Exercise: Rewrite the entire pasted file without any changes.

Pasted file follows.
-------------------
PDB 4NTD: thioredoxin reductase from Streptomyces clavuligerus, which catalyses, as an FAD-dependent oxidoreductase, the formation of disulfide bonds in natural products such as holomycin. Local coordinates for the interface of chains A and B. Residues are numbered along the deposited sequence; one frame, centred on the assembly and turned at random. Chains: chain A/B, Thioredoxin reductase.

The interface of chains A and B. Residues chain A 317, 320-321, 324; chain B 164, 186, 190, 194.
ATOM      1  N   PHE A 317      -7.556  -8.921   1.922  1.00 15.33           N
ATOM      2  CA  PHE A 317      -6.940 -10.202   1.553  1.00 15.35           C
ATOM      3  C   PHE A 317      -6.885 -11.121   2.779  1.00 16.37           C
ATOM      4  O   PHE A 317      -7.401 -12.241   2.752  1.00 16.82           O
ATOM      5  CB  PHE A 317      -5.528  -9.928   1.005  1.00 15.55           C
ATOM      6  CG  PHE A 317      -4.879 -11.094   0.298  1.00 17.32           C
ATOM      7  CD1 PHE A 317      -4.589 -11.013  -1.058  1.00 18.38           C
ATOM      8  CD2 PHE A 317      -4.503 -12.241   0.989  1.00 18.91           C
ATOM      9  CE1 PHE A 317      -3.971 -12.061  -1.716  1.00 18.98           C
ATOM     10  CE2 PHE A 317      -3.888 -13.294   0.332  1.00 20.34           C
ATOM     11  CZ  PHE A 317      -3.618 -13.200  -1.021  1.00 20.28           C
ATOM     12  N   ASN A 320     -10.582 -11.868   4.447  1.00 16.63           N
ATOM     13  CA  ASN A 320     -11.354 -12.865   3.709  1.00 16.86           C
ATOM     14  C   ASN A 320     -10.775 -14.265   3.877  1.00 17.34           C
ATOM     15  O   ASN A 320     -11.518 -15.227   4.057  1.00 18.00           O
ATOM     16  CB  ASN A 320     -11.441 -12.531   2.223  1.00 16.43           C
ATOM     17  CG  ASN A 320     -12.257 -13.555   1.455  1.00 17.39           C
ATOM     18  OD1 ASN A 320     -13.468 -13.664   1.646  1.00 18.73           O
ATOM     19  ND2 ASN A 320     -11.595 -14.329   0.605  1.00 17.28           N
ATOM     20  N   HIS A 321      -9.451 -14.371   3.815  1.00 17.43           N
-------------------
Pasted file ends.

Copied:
PDB 4NTD: thioredoxin reductase from Streptomyces clavuligerus, which catalyses, as an FAD-dependent oxidoreductase, the formation of disulfide bonds in natural products such as holomycin. Local coordinates for the interface of chains A and B. Residues are numbered along the deposited sequence; one frame, centred on the assembly and turned at random. Chains: chain A/B, Thioredoxin reductase.

The interface of chains A and B. Residues chain A 317, 320-321, 324; chain B 164, 186, 190, 194.
ATOM      1  N   PHE A 317      -7.556  -8.921   1.922  1.00 15.33           N
ATOM      2  CA  PHE A 317      -6.940 -10.202   1.553  1.00 15.35           C
ATOM      3  C   PHE A 317      -6.885 -11.121   2.779  1.00 16.37           C
ATOM      4  O   PHE A 317      -7.401 -12.241   2.752  1.00 16.82           O
ATOM      5  CB  PHE A 317      -5.528  -9.928   1.005  1.00 15.55           C
ATOM      6  CG  PHE A 317      -4.879 -11.094   0.298  1.00 17.32           C
ATOM      7  CD1 PHE A 317      -4.589 -11.013  -1.058  1.00 18.38           C
ATOM      8  CD2 PHE A 317      -4.503 -12.241   0.989  1.00 18.91           C
ATOM      9  CE1 PHE A 317      -3.971 -12.061  -1.716  1.00 18.98           C
ATOM     10  CE2 PHE A 317      -3.888 -13.294   0.332  1.00 20.34           C
ATOM     11  CZ  PHE A 317      -3.618 -13.200  -1.021  1.00 20.28           C
ATOM     12  N   ASN A 320     -10.582 -11.868   4.447  1.00 16.63           N
ATOM     13  CA  ASN A 320     -11.354 -12.865   3.709  1.00 16.86           C
ATOM     14  C   ASN A 320     -10.775 -14.265   3.877  1.00 17.34           C
ATOM     15  O   ASN A 320     -11.518 -15.227   4.057  1.00 18.00           O
ATOM     16  CB  ASN A 320     -11.441 -12.531   2.223  1.00 16.43           C
ATOM     17  CG  ASN A 320     -12.257 -13.555   1.455  1.00 17.39           C
ATOM     18  OD1 ASN A 320     -13.468 -13.664   1.646  1.00 18.73           O
ATOM     19  ND2 ASN A 320     -11.595 -14.329   0.605  1.00 17.28           N
ATOM     20  N   HIS A 321      -9.451 -14.371   3.815  1.00 17.43           N